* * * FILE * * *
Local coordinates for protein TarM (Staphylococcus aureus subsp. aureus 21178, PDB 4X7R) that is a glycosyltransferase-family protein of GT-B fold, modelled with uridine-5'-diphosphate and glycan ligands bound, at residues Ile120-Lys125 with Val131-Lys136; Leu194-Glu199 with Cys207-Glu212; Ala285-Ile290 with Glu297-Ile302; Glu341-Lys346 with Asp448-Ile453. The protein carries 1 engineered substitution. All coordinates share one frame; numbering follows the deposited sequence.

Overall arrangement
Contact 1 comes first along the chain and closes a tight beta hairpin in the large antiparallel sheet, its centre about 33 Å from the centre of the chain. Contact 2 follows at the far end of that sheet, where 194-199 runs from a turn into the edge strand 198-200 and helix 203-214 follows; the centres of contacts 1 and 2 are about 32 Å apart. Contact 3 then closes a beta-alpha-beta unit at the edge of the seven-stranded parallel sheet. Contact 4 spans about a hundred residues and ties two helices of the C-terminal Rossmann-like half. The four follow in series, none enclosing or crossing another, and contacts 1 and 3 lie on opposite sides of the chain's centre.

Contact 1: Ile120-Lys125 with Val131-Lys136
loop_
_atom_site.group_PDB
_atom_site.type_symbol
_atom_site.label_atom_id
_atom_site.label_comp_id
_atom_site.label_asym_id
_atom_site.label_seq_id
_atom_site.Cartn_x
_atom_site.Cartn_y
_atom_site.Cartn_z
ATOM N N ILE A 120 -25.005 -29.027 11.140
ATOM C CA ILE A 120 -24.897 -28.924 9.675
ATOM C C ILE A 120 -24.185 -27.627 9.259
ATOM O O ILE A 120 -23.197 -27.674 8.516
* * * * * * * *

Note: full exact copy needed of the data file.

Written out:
Local coordinates for protein TarM (Staphylococcus aureus subsp. aureus 21178, PDB 4X7R) that is a glycosyltransferase-family protein of GT-B fold, modelled with uridine-5'-diphosphate and glycan ligands bound, at residues Ile120-Lys125 with Val131-Lys136; Leu194-Glu199 with Cys207-Glu212; Ala285-Ile290 with Glu297-Ile302; Glu341-Lys346 with Asp448-Ile453. The protein carries 1 engineered substitution. All coordinates share one frame; numbering follows the deposited sequence.

Overall arrangement
Contact 1 comes first along the chain and closes a tight beta hairpin in the large antiparallel sheet, its centre about 33 Å from the centre of the chain. Contact 2 follows at the far end of that sheet, where 194-199 runs from a turn into the edge strand 198-200 and helix 203-214 follows; the centres of contacts 1 and 2 are about 32 Å apart. Contact 3 then closes a beta-alpha-beta unit at the edge of the seven-stranded parallel sheet. Contact 4 spans about a hundred residues and ties two helices of the C-terminal Rossmann-like half. The four follow in series, none enclosing or crossing another, and contacts 1 and 3 lie on opposite sides of the chain's centre.

Contact 1: Ile120-Lys125 with Val131-Lys136
loop_
_atom_site.group_PDB
_atom_site.type_symbol
_atom_site.label_atom_id
_atom_site.label_comp_id
_atom_site.label_asym_id
_atom_site.label_seq_id
_atom_site.Cartn_x
_atom_site.Cartn_y
_atom_site.Cartn_z
ATOM N N ILE A 120 -25.005 -29.027 11.140
ATOM C CA ILE A 120 -24.897 -28.924 9.675
ATOM C C ILE A 120 -24.185 -27.627 9.259
ATOM O O ILE A 120 -23.197 -27.674 8.516